Alum, wife make capital gift to stadium

A released rendering shows the proposed 45,000-fan stadium Courtesy of Baylor University
A released rendering shows the proposed 45,000-fan stadium.
Courtesy of Baylor University

Daniel C. Houston
Staff Writer

Baylor’s efforts to explore building a new on-campus football stadium were bolstered last week when the university announced the largest capital gift in school history to help fund the project.

Drayton McLane Jr., Baylor graduate and former chairman and CEO of the Houston Astros, and his wife, Elizabeth, offered an undisclosed amount of money as a leadership gift to kick off a fundraising campaign to cover part of the $250 million estimated stadium cost.

Prior to the McLane donation, Baylor’s largest capital gift amounted to $20 million in 1998 to construct the Sheila & Walter Umphrey Law Center.

“Baylor is at an incredible point right now to be in the Big 12, and they’re the only major Division 1-A school that does not have a stadium on campus,” McLane told the Lariat Monday after speaking on campus at the invitation of Baylor’s Delta Sigma Pi business fraternity. “We needed to move forward and give a gift where others could follow.”

Administrators intend to name the new facility Baylor Stadium at the McLanes’ request.

While Baylor administrators hope to account for a significant portion of the stadium cost with donations, they are prepared to seek a variety of revenue sources to make the project a reality, according to Baylor spokesperson Lori Fogleman, director of media communications.

“It’s too early to say anything with certainty,” Fogleman wrote in an email to the Lariat, “but we would expect that the entire project will include some combination of private philanthropy and bond financing, as well as public support.”

Nicholas Joos, executive associate athletics director for external affairs, also stressed the importance of community contribution toward the stadium cost, noting the McLane donation would not single-handedly supply Baylor with the resources to fund the project.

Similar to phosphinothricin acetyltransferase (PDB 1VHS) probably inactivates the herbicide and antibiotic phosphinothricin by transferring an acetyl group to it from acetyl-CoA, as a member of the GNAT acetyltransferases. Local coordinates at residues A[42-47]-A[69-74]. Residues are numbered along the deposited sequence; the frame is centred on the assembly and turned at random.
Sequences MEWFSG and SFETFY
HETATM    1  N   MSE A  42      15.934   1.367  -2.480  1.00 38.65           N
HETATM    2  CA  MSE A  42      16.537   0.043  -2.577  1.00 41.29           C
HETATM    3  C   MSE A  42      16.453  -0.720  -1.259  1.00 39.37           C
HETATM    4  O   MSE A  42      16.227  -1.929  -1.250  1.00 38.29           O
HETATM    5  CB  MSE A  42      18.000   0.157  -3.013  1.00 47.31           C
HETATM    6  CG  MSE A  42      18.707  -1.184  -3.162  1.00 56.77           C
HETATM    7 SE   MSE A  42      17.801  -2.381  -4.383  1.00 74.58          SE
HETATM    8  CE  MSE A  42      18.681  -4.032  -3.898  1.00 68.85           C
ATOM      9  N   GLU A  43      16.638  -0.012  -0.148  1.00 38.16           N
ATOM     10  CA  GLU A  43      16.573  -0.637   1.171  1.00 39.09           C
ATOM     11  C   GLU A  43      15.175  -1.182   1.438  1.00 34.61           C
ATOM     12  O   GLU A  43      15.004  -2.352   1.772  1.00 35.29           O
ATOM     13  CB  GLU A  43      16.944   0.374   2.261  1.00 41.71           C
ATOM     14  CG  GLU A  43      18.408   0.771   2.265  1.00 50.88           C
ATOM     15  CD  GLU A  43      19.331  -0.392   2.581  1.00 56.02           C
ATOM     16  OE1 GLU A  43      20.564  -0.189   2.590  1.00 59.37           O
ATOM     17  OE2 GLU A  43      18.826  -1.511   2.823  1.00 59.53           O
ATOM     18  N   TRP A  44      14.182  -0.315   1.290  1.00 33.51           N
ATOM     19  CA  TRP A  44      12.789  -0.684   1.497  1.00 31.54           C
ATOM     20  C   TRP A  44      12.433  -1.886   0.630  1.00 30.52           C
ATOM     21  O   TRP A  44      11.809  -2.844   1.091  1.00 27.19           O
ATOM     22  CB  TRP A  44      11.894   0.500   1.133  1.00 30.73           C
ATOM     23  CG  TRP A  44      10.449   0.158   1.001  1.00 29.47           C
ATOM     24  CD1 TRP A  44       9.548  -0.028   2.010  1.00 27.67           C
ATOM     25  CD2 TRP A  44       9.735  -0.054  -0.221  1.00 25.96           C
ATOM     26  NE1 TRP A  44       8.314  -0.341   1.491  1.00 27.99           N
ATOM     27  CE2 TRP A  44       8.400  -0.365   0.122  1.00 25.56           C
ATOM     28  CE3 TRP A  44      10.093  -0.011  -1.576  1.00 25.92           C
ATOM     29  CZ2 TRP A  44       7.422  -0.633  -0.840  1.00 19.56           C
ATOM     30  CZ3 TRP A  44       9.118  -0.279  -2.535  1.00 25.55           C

“We are actively fundraising for the project, so we are deeply grateful for the leadership gift provided by Drayton McLane and his family, for their generosity,” Joos said. “But in order to make this happen, we would need all of Baylor Nation to participate.”

Although the university has begun asking for financial donations in addition to the lead gift, Joos said members of the Baylor community could also support the stadium project in the long run by purchasing tickets or renting suites when they become available. One of the stadium features the university is exploring is the possibility of extending the student section across the length of the field rather than its current spot spanning roughly half, Joos said. He said this could create a more hostile atmosphere for opponents at both ends of the field, although the idea remains conceptual and is subject to change.

Despite his involvement with Baylor’s capital investments, McLane spent his most prominent appearance on campus Monday addressing a crowded Kayser Auditorium filled with students seeking insight into his business philosophy and recommendations on how to begin a successful career.

McLane advised the students in attendance to found their careers on a firm foundation of principles, reach out to people in the organization at all levels, display respect, and temper the excesses of success while coping with the difficulty of failure. He also said the business students in attendance should remove mental barriers to taking educated investment risks.